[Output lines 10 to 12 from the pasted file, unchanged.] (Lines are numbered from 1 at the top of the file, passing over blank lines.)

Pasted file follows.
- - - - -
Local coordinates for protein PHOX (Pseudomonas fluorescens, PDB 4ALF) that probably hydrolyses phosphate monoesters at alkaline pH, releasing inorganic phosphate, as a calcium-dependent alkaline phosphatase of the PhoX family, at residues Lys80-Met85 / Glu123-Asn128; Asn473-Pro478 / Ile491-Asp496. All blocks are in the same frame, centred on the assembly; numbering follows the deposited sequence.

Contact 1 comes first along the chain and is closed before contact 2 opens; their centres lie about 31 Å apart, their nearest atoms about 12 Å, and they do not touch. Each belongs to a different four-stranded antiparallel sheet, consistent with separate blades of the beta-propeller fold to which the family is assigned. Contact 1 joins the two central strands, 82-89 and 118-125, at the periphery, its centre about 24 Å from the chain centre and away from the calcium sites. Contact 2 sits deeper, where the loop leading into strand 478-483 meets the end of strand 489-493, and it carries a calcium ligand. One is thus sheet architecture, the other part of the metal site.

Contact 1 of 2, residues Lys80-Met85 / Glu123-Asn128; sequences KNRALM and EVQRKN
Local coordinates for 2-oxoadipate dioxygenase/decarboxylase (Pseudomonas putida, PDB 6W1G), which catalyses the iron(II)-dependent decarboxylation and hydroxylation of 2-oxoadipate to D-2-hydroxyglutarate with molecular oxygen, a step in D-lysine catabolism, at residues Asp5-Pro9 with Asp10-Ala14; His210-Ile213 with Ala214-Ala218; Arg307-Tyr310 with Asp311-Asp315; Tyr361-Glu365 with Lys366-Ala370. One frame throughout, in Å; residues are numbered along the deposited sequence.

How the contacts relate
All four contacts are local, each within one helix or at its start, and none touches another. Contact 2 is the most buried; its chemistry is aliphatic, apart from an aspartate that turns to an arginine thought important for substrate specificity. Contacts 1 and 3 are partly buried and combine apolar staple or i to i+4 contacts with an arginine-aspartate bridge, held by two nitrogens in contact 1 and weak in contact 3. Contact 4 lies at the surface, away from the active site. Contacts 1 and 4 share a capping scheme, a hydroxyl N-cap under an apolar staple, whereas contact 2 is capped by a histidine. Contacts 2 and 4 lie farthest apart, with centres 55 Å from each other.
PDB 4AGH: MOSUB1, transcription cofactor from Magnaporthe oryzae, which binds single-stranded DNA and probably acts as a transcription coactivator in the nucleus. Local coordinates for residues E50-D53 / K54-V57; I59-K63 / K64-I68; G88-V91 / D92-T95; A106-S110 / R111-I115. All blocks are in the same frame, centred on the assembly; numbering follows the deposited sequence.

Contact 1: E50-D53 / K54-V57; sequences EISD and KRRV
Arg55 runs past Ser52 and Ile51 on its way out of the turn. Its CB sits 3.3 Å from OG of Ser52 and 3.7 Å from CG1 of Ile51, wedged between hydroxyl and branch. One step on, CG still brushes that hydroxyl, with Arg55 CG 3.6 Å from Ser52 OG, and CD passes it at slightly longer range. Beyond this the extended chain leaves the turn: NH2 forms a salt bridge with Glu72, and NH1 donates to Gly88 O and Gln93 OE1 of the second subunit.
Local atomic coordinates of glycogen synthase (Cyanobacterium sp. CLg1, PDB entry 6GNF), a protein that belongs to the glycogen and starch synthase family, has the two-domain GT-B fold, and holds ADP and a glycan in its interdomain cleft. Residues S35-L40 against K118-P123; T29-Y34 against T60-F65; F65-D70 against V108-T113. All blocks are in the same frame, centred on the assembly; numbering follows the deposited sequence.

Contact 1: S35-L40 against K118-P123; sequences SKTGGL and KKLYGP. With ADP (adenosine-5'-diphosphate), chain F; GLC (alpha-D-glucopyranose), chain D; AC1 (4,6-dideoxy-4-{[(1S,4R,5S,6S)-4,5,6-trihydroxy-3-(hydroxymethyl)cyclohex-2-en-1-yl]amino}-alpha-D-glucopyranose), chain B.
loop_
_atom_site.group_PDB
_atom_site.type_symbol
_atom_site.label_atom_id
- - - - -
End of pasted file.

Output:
Local atomic coordinates of glycogen synthase (Cyanobacterium sp. CLg1, PDB entry 6GNF), a protein that belongs to the glycogen and starch synthase family, has the two-domain GT-B fold, and holds ADP and a glycan in its interdomain cleft. Residues S35-L40 against K118-P123; T29-Y34 against T60-F65; F65-D70 against V108-T113. All blocks are in the same frame, centred on the assembly; numbering follows the deposited sequence.

Contact 1: S35-L40 against K118-P123; sequences SKTGGL and KKLYGP. With ADP (adenosine-5'-diphosphate), chain F; GLC (alpha-D-glucopyranose), chain D; AC1 (4,6-dideoxy-4-{[(1S,4R,5S,6S)-4,5,6-trihydroxy-3-(hydroxymethyl)cyclohex-2-en-1-yl]amino}-alpha-D-glucopyranose), chain B.
loop_